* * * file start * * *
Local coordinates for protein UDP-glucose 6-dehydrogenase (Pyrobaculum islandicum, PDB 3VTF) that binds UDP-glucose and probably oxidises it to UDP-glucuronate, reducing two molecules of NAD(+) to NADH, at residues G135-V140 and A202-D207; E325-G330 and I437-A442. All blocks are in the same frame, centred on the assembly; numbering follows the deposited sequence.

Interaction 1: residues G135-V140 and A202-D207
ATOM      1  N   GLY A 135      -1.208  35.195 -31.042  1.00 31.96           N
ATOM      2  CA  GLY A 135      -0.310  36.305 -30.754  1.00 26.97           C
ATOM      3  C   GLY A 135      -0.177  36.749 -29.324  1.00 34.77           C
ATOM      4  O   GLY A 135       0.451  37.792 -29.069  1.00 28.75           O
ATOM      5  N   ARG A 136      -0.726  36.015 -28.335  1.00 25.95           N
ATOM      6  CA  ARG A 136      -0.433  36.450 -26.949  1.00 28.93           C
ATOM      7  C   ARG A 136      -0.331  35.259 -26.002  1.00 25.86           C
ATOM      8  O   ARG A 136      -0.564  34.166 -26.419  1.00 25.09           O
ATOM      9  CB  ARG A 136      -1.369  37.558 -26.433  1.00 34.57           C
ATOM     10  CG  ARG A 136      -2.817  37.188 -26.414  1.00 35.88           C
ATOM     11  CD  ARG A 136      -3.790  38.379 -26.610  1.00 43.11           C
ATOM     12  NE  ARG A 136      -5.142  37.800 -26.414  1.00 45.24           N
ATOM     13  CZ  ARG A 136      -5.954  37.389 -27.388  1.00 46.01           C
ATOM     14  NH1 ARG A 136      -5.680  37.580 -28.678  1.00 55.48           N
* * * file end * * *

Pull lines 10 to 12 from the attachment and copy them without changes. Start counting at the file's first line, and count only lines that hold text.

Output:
ATOM      8  O   ARG A 136      -0.564  34.166 -26.419  1.00 25.09           O
ATOM      9  CB  ARG A 136      -1.369  37.558 -26.433  1.00 34.57           C
ATOM     10  CG  ARG A 136      -2.817  37.188 -26.414  1.00 35.88           C